Dealing With The Challenging Patient
We all have “that one patient” we remember. The thorn in our side while we were on service. The one patient who resulted in that extra grunt prior to knocking and entering the room. I vividly remember my first patient who embodies these aforementioned statements. I met this particular patient on my second day of my nursery week while on my Pediatrics rotation, which was my second rotation of my third year. After an incredible first day where I witnessed the miracle of childbirth and each parent’s incredible joy in bringing their baby into this world, I left the hospital that day excited to return the next day. As the wide-eyed and eager third year that I was, I came in early and reviewed our census and was pleased to see that there were many potential deliveries to occur that morning.
By the afternoon, I was excited to have helped participate in the evaluation of many newborns. I was pleased to see each mother beyond ecstatic to be caring for their newborn and all the joys that accompany this exciting time. However, one mother was less than pleased at this new responsibility, which frankly caught me by surprise. When being introduced to this patient and mother by my resident, I was pointed to a note in the progress flowsheet that read “mother wants no male providers or interns for religious reasons.”
We went to examine the newborn on pre-rounds prior to attending rounds and met a pleasant mother who was understandably exhausted after having endured a C-section. We completed our newborn exam and noted all the common newborn findings to the mother (i.e., milia, angel kisses, etc.). However, the mother became inquisitive and concerned when I noted the prominent xiphoid process present in her newborn to which I answered every question accurately, with confidence, and with endorsement of the resident. She remained concerned although we did our best attempts at reassuring her.
Over the course of the week until eventual discharge on my last day of the rotation, this mother caused angst in the healthcare team as essentially, they were told to take care of the newborn (i.e., feeding, changing diapers, even babysitting the child in the newborn observation unit). On the third day of my rotation, the mother told me she had held her newborn twice and did not change his diapers. At this point, I had discussions with my resident of my displeasure at seeing this newborn being cared for in this manner in the observation unit. However, I later reflected on this situation and was appreciative for this patient as she taught me valuable lessons that I continue to incorporate in my training to this day:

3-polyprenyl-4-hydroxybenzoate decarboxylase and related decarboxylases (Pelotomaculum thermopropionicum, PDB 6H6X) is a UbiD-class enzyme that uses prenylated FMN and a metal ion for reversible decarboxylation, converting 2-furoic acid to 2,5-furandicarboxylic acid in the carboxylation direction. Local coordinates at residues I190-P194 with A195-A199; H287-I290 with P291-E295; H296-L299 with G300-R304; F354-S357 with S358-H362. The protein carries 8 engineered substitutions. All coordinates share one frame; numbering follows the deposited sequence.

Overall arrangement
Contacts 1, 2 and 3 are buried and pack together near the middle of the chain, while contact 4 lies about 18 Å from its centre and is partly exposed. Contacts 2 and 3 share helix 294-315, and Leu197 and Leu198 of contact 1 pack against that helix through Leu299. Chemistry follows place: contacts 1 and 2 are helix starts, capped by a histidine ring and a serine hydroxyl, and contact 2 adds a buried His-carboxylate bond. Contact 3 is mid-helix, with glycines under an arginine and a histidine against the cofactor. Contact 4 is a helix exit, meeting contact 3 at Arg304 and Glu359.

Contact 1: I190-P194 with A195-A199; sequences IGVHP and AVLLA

- Spend time at the bedside: As trainees, we generally have the most amount of time to be at the bedside and listen to our patients’ concerns. In between the complaints that my patient voiced, there were complicated social circumstances that made this a very stressful time for the patient. Our entire team could have been more mindful of this in our care by spending more time at the bedside.
- Avoid countertransference: It is easy to get caught up in the emotions of patient care, especially in the demanding role we serve as trainees. However, it is important that you do not compromise the special trainee-patient bond and let various aspects of your interactions with other patients interfere with what you can offer patients.
- Be mindful: One thing that I constantly remind myself when I encounter tough patients is that each individual is a mother, brother, father, sister, aunt, uncle, etc. to a loved one, and they are trusting me to care for this patient. I therefore consider it an incredible honor to be caring for my patients and look forward to meeting my patient’s family members during their hospital stay. One of the most rewarding aspects of a career in hospital medicine is admitting a patient from the emergency department and then caring for them and discharging them from the hospital. The smile on their face when I tell them they have since been discharged and the gratitude I receive in return is something I will always cherish throughout my career.
In sum, taking care of patients is an honor. I hope these tips are helpful for the next time you encounter a difficult patient.
Aram A. Namavar, MS